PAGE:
June 1

At Manchester, England on June 1, 1839, Charles H. Timperley completed his preface to A Dictionary of Printers and Printing, an octavo containing in 1,002 pages of brevier type, a storehouse of factual information concerning the progress of the craft of printing. The authoritative bibliographers of printing, Messrs. Bigmore and Wyman, say of it, “One of the most interesting works a printer can possess; while laying no claim to originality, it is full of anecdote and historical facts!’

Indeed, Timperley went to some length in his preface to deprecate his contributions to the Mystic Art: “In April, 1828, that portion of the work which now forms the introduction, was delivered as one of two lectures before the Warwick and Leamington Literary and Scientific Institution; and the very flattering commendations then bestowed induced me to pursue the subject further, as a means both of self-instrucion and amusement for my leisure hours. . . . Not aware of the labours that others had performed, and without an assistant, I had many obstacles to contend with;and soon became well convinced, that the design I had formed was above the bibliographical acquirements of a journeyman printer.”

“My aim,” he further stated in his prefatory remarks, “has been to record, with as much fidelity as possible, the names and deeds of ancient and modem typographers, who have benefitted literature by their labours—society by their exertions—and whose conduct it would be easy to adopt, and desirable to emulate. Nor will it, I hope, be deemed presumption for having introduced the names of many of our humbler artists, whose meritorious conduct when living obtained the meed of praise; and whose honourable industry deserves to be recorded as a laudable example to the young typographer, who wishes to obtain respect from his fellow-men.”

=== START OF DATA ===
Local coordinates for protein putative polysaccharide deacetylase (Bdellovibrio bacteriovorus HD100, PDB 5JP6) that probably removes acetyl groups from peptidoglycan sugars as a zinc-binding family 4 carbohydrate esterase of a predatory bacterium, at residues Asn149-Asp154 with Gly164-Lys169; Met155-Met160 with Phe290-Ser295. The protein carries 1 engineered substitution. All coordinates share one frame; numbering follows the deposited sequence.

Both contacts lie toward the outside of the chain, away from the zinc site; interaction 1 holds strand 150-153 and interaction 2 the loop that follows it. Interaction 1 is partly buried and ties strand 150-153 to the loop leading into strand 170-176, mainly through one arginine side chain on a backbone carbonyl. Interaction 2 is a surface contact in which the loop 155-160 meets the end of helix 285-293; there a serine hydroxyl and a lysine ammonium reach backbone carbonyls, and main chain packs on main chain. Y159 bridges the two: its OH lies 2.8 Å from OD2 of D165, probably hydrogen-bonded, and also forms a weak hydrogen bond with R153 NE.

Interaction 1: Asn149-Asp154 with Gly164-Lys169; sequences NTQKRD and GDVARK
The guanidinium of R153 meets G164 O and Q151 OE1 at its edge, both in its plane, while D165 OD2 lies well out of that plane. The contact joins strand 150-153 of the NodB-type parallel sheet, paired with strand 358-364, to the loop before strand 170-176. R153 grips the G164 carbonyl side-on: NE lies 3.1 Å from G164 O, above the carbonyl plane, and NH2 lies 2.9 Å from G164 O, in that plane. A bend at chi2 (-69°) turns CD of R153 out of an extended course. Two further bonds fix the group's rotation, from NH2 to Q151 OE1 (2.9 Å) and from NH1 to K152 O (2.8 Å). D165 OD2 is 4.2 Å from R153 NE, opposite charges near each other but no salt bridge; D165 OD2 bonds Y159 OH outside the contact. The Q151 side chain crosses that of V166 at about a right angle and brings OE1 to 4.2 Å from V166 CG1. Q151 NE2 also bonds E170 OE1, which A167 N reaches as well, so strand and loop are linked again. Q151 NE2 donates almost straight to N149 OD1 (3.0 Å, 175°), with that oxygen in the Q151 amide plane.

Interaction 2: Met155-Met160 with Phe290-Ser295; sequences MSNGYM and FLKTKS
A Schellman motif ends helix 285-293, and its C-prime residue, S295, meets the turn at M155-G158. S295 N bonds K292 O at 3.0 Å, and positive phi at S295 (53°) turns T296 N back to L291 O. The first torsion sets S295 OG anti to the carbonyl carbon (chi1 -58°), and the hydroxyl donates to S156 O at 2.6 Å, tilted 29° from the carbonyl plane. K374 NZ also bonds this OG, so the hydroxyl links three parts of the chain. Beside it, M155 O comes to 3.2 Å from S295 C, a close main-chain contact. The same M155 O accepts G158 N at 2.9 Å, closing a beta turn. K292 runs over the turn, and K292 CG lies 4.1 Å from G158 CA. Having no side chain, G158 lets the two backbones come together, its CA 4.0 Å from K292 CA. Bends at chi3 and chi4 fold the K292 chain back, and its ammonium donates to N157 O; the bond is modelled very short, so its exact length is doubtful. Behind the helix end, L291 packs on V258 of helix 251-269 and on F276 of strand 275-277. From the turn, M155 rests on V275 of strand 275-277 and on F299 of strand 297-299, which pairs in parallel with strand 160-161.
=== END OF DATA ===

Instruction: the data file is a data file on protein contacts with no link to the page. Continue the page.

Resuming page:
Timperley had been apprenticed to a copperplate engraver. However he entered the army in 1810 where he soon learned that a military career gave “few opportunities for self-improvement!’ Wounded in the Battle of Waterloo, he was discharged in 1815 and returned to his trade. Disliking it, he indentured himself instead as a letterpress printer, “with the view of affording me that literary information which I so ardently desired.” His first compilation was Songs of the Press, one of the best selections ever put together of printer’s songs and poems. At the present time Timperley’s Dictionary is not readily obtainable, and the collector who runs across the volume in a second-hand bookshop may consider himself fortunate.

For a printer with such scholarly attributes, Timperley did not have a distinguished career following the publication of his dictionary, primarily because he was the victim of a 19th century con game operated by the publisher of his book. To pay his debts as a responsible employee of the publisher he consigned his entire stock of dictionaries to an auctioneer who ran off with the proceeds of the auction leaving the author heartbroken and quite destitute. He ended his career in a comparatively minor job.

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